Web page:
“The tourism and hospitality industry will always require people coming in from overseas and it is not like they contribute to an ageing population. We do utilise sponsorship visas throughout the business. The minimum salary is £25,600 – in some locations but it is not the salary but the process that is the issue. We need a flow of talent. The lack of staff is also holding back businesses and holding back the economy as businesses struggle to work towards recovery.

“People talk about low paid hospitality jobs but I do feel we have crossed the Rubicon. We have increased pay and benefits. We try to look after people and we have a longer term view. An average person with Crerar Hotels is on £15 an hour and benefits from our 10% optional service charge and still we have vacancies.”

“We need changes that will make a difference over time. We need to look at what hospitality needs for the long haul and we need Government to back hospitality and recognise what it contributes to local economies.”

Says Leon, “We at UKH are still pushing at the door. Politicians say they understand hospitality. They might understand bits of it but there is a real education piece that needs to happen. Politicians need to come into our businesses, Committees currently don’t enough spend time looking at hospitality and tourism. Although there was a debate about a minister for hospitality – it has been just talk and yet there are economic briefs for areas that don’t employ so many people. We do need someone dedicated to hospitality and tourism in government. The challenge is getting government to join the dots. We need politicians to really consider the impact their decisions will make on tourism – the tourism tax is a case in question – it will now become a local government issue. Will impact research be carried out?

“We need politicians to listen to business more and we need economic advisors sitting with cabinet members challenging their decisions. It is easy for an organisation to slide into group think. We need new ideas and things do need to be shaken up a bit. The government needs to look outside for people to come up with these ideas. And we at UKH would be keen to help.”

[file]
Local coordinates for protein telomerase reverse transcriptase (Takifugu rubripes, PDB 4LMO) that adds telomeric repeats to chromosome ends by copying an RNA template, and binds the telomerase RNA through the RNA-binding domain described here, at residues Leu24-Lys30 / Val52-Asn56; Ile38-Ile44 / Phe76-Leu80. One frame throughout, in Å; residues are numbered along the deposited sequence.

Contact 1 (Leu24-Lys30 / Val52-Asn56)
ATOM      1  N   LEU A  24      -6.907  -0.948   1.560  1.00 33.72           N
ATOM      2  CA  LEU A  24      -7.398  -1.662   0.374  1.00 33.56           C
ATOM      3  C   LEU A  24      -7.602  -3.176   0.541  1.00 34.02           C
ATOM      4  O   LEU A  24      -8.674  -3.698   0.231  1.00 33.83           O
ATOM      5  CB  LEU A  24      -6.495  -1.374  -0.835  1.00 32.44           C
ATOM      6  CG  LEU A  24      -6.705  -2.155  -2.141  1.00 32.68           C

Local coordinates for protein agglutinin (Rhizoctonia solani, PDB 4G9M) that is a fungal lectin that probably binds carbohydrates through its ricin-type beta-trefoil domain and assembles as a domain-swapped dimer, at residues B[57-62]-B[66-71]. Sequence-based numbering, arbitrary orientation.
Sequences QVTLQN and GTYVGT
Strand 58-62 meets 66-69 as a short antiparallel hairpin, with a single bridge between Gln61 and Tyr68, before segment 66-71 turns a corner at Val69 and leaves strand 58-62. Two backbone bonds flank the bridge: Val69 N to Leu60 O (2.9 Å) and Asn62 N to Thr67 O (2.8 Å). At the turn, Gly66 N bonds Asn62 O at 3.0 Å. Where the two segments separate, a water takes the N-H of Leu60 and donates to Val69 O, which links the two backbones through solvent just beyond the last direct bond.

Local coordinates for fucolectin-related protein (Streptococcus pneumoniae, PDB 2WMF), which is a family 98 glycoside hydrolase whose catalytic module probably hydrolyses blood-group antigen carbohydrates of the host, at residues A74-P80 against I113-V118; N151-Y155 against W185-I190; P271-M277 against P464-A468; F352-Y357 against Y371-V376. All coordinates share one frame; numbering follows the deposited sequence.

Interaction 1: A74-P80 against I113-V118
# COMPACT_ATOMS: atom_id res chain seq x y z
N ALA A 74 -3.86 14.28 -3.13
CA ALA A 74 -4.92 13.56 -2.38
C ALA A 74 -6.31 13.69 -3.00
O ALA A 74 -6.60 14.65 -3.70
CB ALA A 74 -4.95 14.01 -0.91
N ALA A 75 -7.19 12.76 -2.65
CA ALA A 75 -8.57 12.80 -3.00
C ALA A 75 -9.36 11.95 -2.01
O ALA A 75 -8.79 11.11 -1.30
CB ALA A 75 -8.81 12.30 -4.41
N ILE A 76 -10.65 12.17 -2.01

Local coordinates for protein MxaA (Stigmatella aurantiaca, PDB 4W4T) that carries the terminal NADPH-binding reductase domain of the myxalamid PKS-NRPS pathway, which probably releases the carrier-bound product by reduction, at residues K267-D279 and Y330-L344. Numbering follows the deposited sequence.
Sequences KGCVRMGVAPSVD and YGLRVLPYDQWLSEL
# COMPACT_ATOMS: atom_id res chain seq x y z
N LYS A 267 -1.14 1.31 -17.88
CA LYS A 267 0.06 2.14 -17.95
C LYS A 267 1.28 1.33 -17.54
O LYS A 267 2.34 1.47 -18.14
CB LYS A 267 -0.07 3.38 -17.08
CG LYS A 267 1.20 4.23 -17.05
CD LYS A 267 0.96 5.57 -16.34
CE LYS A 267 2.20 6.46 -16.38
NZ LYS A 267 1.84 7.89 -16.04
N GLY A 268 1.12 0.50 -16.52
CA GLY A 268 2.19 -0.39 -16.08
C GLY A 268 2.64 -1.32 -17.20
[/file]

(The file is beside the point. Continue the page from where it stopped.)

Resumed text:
Leon’s role is to increase the membership of the UKH by building its network , sharing information and bringing the industry together more often.

Chris too has a role to play. He says, “The thing that fascinates me as a trustee of HIT, as a fellow of the Institute of hospitality and the Scotland committee, and now as chair of UHK Scotland is that these organisations all occupy their own lane. I think we need a ‘house of hospitality’ approach which is as strong and as identifiable as the White House. We need to share our information and create a strong motorway.”

Chris concludes, “They may think it is survival of the fittest. One restaurant closes another pops up…but they should be looking at why the businesses are not financially viable. These business are run by people who have hopes, dreams and aspiriations and the current situation we all find ourselves in – unfair rates, VAT at 20%, and crippling energy bills, and a lack of employees – is not sustainable. If we are to grow this economy, hospitality should be an integral part of the economic transformation strategy and we need politicians UK-wide to understand it and to support it.”

Everything that Leon and Chris had to say is being discussed widely in hospitality businesses, and giving the economic situation that the country faces, surely it is imperative that hospitality is allowed to thrive.

It can be a significant contributor when it comes to putting the UK back on its feet and organisations such as UKH need all the suppport they can get to give the hospitality a louder share of voice.